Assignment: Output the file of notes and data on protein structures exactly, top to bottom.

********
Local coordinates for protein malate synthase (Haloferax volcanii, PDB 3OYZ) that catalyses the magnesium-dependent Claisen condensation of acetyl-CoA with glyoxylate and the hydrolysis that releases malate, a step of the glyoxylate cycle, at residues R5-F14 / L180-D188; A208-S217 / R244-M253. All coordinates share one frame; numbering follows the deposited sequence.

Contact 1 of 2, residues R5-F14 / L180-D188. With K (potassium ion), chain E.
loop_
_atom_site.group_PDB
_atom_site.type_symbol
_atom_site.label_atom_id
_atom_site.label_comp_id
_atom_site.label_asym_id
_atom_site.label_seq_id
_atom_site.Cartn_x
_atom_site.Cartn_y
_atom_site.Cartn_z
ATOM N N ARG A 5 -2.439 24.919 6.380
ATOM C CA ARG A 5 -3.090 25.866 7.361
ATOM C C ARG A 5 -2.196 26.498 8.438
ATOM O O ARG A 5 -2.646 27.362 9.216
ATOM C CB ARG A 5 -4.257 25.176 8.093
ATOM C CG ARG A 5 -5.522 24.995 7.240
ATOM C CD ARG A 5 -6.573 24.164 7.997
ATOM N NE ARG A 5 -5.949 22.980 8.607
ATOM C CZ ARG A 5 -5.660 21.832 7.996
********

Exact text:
Local coordinates for protein malate synthase (Haloferax volcanii, PDB 3OYZ) that catalyses the magnesium-dependent Claisen condensation of acetyl-CoA with glyoxylate and the hydrolysis that releases malate, a step of the glyoxylate cycle, at residues R5-F14 / L180-D188; A208-S217 / R244-M253. All coordinates share one frame; numbering follows the deposited sequence.

Contact 1 of 2, residues R5-F14 / L180-D188. With K (potassium ion), chain E.
loop_
_atom_site.group_PDB
_atom_site.type_symbol
_atom_site.label_atom_id
_atom_site.label_comp_id
_atom_site.label_asym_id
_atom_site.label_seq_id
_atom_site.Cartn_x
_atom_site.Cartn_y
_atom_site.Cartn_z
ATOM N N ARG A 5 -2.439 24.919 6.380
ATOM C CA ARG A 5 -3.090 25.866 7.361
ATOM C C ARG A 5 -2.196 26.498 8.438
ATOM O O ARG A 5 -2.646 27.362 9.216
ATOM C CB ARG A 5 -4.257 25.176 8.093
ATOM C CG ARG A 5 -5.522 24.995 7.240
ATOM C CD ARG A 5 -6.573 24.164 7.997
ATOM N NE ARG A 5 -5.949 22.980 8.607
ATOM C CZ ARG A 5 -5.660 21.832 7.996